Conventional anchorage provides very limited options for anterior anchorage reinforcement during molar protraction, especially in the mandibular arch. It typically involves using the anterior teeth as the anchorage unit, but this is limited by these teeth’s relatively low combined root surface areas.1 Protraction of molars is easier in the maxilla than in the mandible owing to the relative abundance of trabecular bone in the former. The large amount of cortical bone and the surrounding powerful musculature in the posterior mandible adversely affect anteroposterior molar movement, which becomes even more difficult with time as the alveolar bone narrows.2 In lieu of surgical alveolar ridge augmentation, substantial reductions in alveolar height and width may severely limit mesial movement of the posterior teeth, especially in hypodontia cases (where the alveolus is hypoplastic) or long-standing edentulous sites (where it has atrophied).1
Molar protraction is also more difficult in adults than in children. Children and young adults have fewer periodontal and root resorption problems during space closure than do older adults. 2 This review article provides a brief idea on the assortment of treatment approaches for molar protraction.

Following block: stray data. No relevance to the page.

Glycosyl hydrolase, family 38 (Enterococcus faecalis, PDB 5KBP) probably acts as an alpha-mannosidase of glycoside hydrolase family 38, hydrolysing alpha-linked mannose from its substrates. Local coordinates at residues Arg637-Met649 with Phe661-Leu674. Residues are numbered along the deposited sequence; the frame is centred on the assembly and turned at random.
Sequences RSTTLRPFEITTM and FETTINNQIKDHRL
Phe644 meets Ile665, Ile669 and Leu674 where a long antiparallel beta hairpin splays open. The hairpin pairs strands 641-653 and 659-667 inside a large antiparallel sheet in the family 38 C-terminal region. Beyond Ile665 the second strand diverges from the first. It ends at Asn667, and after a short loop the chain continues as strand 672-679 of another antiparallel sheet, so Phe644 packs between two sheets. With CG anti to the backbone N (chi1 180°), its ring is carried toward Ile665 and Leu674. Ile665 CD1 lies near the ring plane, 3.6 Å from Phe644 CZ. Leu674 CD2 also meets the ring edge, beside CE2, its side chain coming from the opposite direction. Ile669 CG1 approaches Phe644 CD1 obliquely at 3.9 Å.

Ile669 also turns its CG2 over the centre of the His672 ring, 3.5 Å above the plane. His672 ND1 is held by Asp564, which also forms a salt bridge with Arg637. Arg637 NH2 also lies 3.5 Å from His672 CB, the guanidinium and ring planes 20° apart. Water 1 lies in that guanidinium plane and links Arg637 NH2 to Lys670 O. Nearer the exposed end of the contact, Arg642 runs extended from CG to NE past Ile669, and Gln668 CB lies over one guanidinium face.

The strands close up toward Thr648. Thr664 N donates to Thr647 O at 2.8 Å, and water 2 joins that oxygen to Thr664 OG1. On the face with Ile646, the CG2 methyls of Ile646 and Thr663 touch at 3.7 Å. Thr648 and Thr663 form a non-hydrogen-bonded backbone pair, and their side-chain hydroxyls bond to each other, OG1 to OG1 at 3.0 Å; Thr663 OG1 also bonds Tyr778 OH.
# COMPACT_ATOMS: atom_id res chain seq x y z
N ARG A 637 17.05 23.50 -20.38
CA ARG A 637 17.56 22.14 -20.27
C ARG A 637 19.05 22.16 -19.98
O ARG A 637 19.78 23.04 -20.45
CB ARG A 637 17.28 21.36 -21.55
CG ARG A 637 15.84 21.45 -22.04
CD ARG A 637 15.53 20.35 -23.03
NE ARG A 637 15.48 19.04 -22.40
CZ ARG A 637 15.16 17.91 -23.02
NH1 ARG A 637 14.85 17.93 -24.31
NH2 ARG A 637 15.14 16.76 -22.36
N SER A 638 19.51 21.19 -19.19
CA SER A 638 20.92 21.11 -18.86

Class I, II and III malocclusions with generalized spacing where overjet is minimal.
Class II molar relationship where mandibular is to be protracted.
Cases of Class I malocclusion Type 1 where first premolars extraction was done and after complete retraction, the extraction space is left in the maxillary arch
Cases of end on/full class II molar relation due to mandibular retrognathism where second premolars extraction were done to correct the molar relation.
Cases of class III molar relation, where the molar correction is to be done and also to correct the reverse overjet.
Anchorage loss during active orthodontic treatment.
Permanent molars lost due to decay wherein the 2nd molars are to be mesialized
Cases of vertical growth pattern, like skeletal open bite where mesializing the molars in the extracted space helps in bite closure.
Excessive lower anterior facial height.
Diagnostic criteria (Case Selection)
Cases with minimal overjet with extraction space not completely closed.
Straight profile where retraction of anterior teeth results in dishing in of face.
The permanent molars are tipped in the space of missing premolars and permanent molars.
When Class I canine relationship in both the arches are attained.
When the molar relation is class II and class III.